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http://assets-s3.rollingstone.com/assets/images/album_review/1d5c30e4361cf9085c46acd7f1cfa75f3d59e0cc.jpg The Lion And The Cobra

Sinead O'Connor

The Lion And The Cobra

Rolling Stone: star rating
Community: star rating
5 4 0
January 28, 1988

Sinéad O'Connor's first album comes on like a banshee wail across the bogs. Blending the uncompromising force of folk music, the sonic adventurousness of the Eighties and lyrics that draw on classical history, ghost tales and the Bible, The Lion and the Cobra is easily one of the most distinctive debut albums of the last year.

 

This achievement is all the more remarkable in that O'Connor — who is twenty years old — produced the album herself and wrote or co-wrote eight of the nine songs on it. Her most significant previous credits include co-writing and singing the haunting song "Heroine" on the Edge's soundtrack for The Captive and writing "Take My Hand," which was recorded by the Irish band In Tua Nua when O'Connor was only fourteen.

Though O'Connor now lives in London, she grew up in Dublin, and the grim, uncontrollable romanticism of Irish traditional music sets the emotional tone for The Lion and the Cobra. "Jackie," the first song on the album, tells the story of a woman who wanders the shore long after her death, awaiting the return of her lover lost at sea. The churning synthesizer and guitar build to a climactic crescendo, while O'Connor's vocal ascends from a whisper to a scream.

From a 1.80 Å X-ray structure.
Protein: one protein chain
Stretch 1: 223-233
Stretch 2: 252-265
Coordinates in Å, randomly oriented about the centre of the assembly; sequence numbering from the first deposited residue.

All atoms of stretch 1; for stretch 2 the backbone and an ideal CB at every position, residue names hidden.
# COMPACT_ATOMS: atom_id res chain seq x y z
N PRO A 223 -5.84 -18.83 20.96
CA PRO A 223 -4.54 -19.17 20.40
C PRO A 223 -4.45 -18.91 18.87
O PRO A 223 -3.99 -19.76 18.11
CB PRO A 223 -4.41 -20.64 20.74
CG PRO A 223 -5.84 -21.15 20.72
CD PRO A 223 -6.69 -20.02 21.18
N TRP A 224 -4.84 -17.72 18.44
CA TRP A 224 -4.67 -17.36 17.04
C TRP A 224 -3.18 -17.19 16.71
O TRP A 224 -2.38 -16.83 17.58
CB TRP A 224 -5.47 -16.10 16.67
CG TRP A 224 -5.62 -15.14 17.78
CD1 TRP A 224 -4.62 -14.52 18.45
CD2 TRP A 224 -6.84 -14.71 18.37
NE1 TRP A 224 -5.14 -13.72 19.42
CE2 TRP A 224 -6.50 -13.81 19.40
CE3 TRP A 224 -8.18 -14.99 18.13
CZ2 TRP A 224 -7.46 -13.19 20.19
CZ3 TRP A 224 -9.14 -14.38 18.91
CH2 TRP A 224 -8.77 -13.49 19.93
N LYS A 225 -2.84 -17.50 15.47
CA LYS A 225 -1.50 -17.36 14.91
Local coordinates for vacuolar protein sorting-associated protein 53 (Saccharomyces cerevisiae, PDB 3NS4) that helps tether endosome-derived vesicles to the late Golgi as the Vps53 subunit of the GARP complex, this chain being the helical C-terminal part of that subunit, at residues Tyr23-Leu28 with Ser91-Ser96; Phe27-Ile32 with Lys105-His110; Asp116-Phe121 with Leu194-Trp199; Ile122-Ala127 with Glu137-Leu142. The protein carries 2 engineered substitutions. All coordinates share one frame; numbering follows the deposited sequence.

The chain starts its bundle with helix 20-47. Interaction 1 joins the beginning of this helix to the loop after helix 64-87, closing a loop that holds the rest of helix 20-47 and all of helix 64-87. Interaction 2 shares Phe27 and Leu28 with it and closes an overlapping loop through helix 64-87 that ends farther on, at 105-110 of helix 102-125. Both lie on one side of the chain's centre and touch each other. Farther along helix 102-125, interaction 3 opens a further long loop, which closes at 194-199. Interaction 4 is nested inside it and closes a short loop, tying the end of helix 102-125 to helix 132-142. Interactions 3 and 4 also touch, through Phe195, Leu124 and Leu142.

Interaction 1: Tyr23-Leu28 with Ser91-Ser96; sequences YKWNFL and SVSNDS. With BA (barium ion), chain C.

The album's range is deftly demonstrated when, quick on the howling fade of "Jackie," the crunching rock & roll chords of "Mandinka" start up. The shift from a folkloric world of love beyond the grave to a contemporary setting of pop hooks and fetching emotional hesitancy — "Soon I can give you my heart," O'Connor sings — is a bracing tour de force.

From the poetic rapture of "Just Like U Said It Would B" ("When you close my eyes, babe/I can see most everything") to the funky erotic insistence of "I Want Your (Hands on Me)," the rest of The Lion and the Cobra is no less accomplished. "Jerusalem" soars into an exultant, semimystical chorus; "Never Get Old" features a reading of the Ninety-first Psalm — which gave O'Connor the album's title — in Gaelic; and "Drink Before the War" compellingly sketches the links between emotional repression and violence.

An urgent string arrangement lends dramatic momentum to the swirling currents of pain, jealousy and obsession running through "Troy." "Just Call Me Joe" ends the album with a droning, hypnotic guitar dirge straight out of the Velvet Underground and Jesus and Mary Chain songbooks.

With The Lion and the Cobra, Sinéad O'Connor joins the ranks of Kate Bush, Laurie Anderson and Jane Siberry — all women who are shattering the boundaries of pop music.

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